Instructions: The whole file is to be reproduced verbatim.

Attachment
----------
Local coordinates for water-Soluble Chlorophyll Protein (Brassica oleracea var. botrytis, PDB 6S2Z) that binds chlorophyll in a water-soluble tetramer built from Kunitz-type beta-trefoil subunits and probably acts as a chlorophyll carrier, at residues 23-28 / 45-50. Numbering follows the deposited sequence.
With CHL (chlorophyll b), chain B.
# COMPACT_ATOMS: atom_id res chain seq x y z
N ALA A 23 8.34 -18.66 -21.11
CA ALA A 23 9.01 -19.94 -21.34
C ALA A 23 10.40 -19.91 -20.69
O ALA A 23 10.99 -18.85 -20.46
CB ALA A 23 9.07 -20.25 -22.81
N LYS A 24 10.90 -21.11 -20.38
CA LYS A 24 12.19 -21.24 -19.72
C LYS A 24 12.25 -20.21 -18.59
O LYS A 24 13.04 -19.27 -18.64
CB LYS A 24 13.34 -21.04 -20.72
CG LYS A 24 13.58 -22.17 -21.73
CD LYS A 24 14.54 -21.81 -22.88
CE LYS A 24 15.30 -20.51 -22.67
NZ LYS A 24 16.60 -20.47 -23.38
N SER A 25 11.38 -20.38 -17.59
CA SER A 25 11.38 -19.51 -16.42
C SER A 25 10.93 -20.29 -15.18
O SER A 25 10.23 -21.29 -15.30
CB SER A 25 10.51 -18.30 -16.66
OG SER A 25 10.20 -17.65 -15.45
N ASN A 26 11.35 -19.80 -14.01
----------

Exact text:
Local coordinates for water-Soluble Chlorophyll Protein (Brassica oleracea var. botrytis, PDB 6S2Z) that binds chlorophyll in a water-soluble tetramer built from Kunitz-type beta-trefoil subunits and probably acts as a chlorophyll carrier, at residues 23-28 / 45-50. Numbering follows the deposited sequence.
With CHL (chlorophyll b), chain B.
# COMPACT_ATOMS: atom_id res chain seq x y z
N ALA A 23 8.34 -18.66 -21.11
CA ALA A 23 9.01 -19.94 -21.34
C ALA A 23 10.40 -19.91 -20.69
O ALA A 23 10.99 -18.85 -20.46
CB ALA A 23 9.07 -20.25 -22.81
N LYS A 24 10.90 -21.11 -20.38
CA LYS A 24 12.19 -21.24 -19.72
C LYS A 24 12.25 -20.21 -18.59
O LYS A 24 13.04 -19.27 -18.64
CB LYS A 24 13.34 -21.04 -20.72
CG LYS A 24 13.58 -22.17 -21.73
CD LYS A 24 14.54 -21.81 -22.88
CE LYS A 24 15.30 -20.51 -22.67
NZ LYS A 24 16.60 -20.47 -23.38
N SER A 25 11.38 -20.38 -17.59
CA SER A 25 11.38 -19.51 -16.42
C SER A 25 10.93 -20.29 -15.18
O SER A 25 10.23 -21.29 -15.30
CB SER A 25 10.51 -18.30 -16.66
OG SER A 25 10.20 -17.65 -15.45
N ASN A 26 11.35 -19.80 -14.01